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#InternInIndia: Week 5


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This week has been a sad week. The group of interns have disbanded and only a few of us remain. Last week, I was so in love with Bangalore but it seems our honeymoon period is over and we’ve had our first fight.

The traffic gives me a banging headache, the smog makes it hard to breathe and the half eleven curfew is frustrating when the New India Express interns often don’t leave work till 9 as we did yesterday.  The rick drivers demanding preposterous amounts of money for a ten minute journey which they will inevitably get lost on is no longer comical or charming and the stress of the anniversary issue is starting to show on all fronts. This week has been a long, long week in comparison to the past month I’ve spent here- but, thankfully,  it’s not been all bad.

Stuart, one of the interns, had invited his girlfriend Jenny over to spend a week in Bangalore and then travel so it was nice having our group a little bigger than its usual four.  We showed her the high life Bangalore had to offer and she was as surprised as we were to discover the cosmopolitan hub of the city compared to the India she was expecting.

Whilst she was here, and Stuart working for the marketing company he was interning with, Me and Claire made Jenny an honorary intern and brought her along with us to some of our assignments.  It was quite an exciting week for us as we got to attend a press film premiere at the Garuda Mall complex in Bangalore for art film Lunchbox.  The film had Indian and international star, Irrfaan Khan of Life of Pi and Slumdog Millionaire and newcomer Nirut as leads.

Settled down with some very sweet Indian popcorn, we all was quite nervous about the film since our Hindi was hardly fluent and we would have to write up a review and possibly interview the stars of the film.  The first line was in Hindi and me Claire and Jenny all looked at each other in disbelief- how we’re we going to come up with insightful questions about the film when we wouldn’t have a clue what was even happening?!

Thankfully, a large part of the film was actually in English, as it wasn’t a Bollywood film, but a film aimed at international audiences and was quite arty. It had been shown at Cannes film festival as well as others and had been opened in Canada, Germany and other non Hindi speaking countries too.

The film centered on two lonely Mumbites, one a housewife who’s husband paid her no attention, and the other an office worker who’s wife had died a long while ago.  The housewife, who’s day centred on cooking her husband’s lunch which would be packed in a tiffin (an Indian lunchbox that is stacked)  and sent to his office after a lengthy transportation ends up having her food sent to the lonely  office worker by mistake and a correspondence and relationship ensues.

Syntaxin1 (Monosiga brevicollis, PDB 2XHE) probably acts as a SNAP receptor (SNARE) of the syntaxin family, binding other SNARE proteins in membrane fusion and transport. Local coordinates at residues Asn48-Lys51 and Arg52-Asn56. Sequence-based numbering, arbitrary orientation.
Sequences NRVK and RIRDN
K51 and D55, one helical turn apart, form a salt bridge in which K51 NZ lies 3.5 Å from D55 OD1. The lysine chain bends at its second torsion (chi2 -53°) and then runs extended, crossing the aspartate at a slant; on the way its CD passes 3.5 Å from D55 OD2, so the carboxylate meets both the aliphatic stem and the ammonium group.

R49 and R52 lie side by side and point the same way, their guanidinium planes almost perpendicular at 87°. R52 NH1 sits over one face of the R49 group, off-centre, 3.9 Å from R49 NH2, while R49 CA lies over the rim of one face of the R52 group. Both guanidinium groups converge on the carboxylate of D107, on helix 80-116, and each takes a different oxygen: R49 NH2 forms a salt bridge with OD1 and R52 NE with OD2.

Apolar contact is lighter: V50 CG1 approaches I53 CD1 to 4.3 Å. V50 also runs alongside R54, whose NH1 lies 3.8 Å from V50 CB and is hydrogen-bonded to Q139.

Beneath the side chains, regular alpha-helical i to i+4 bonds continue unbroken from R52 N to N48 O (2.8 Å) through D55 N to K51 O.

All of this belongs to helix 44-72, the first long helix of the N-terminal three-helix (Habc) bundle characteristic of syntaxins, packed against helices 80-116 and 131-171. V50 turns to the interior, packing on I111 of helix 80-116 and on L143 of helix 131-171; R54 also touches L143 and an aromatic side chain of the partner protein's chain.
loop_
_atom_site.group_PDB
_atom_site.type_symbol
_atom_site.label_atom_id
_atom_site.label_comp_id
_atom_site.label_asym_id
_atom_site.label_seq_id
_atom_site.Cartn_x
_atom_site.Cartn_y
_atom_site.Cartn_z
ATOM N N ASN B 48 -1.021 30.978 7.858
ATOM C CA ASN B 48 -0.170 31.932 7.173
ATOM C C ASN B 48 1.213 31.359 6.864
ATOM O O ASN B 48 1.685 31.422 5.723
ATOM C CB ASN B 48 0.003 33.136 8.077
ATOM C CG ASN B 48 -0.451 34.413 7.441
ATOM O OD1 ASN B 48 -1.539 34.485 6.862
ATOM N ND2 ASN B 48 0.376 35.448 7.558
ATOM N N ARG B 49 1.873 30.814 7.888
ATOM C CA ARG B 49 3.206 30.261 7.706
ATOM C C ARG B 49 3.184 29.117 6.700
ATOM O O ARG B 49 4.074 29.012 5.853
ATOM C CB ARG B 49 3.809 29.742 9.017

The story, though actually not very plausible as tiffin wrong delivery in India is actually almost foolproof, was quite sweet and the depth of the lonliness and human relationships conveyed, touching.  It was also very beautifully shot, and was effective inn conveying a very true image of India too.

After the film, a very glamourous Nirut and dashing Khan entered the cinema for a question and answer session. It’s crazy to think that we would be interviewing them! It was a pretty big deal. Although I wasn’t too familiar with his work, I understood that Irrfaan Khan was a pretty big deal in India, so getting the chance to interview him was a massive honour.

After a day on the red carpet, us interns enjoyed an amazing meal at UB City. UB City is full of very high end designer stores, bars and restaurants but we found a wonderful Italian restaurant, Tuscano’s, that offered a three course meal-including steak- for under 600 rupees without the sneaky service tax charges too! Me and Jenny also became ladies that lunched and went out for a lovely Indian Nando’s, A Krispy Kreme and a pedicure! Definitely living the life of Riley!

The following day was a nerve-wrecking one. I had my final stage interview with Penguin-Random House Publishing House for an editorial position via Skype and this one was going to be entirely based on my personality- nowhere to hide with that.  It was my perfect job and the internet connection was hardly one that could be called reliable so I was in a bit of state all day.

The interview didn’t go horrendously, but i felt all I talked about was India, and how much I loved it and as soon as I ended the call, I wondered if they thought that I actually didn’t want to leave this place and that it would make more sense to give it to someone else.

Thankfully, to stop me going crazy, we had a trip to Pondicherry planned and it meant I would be away from a computer and wouldn’t have time to constantly refresh my email till I had to be sanctioned!

I’ll update you on Pondicherry soon!

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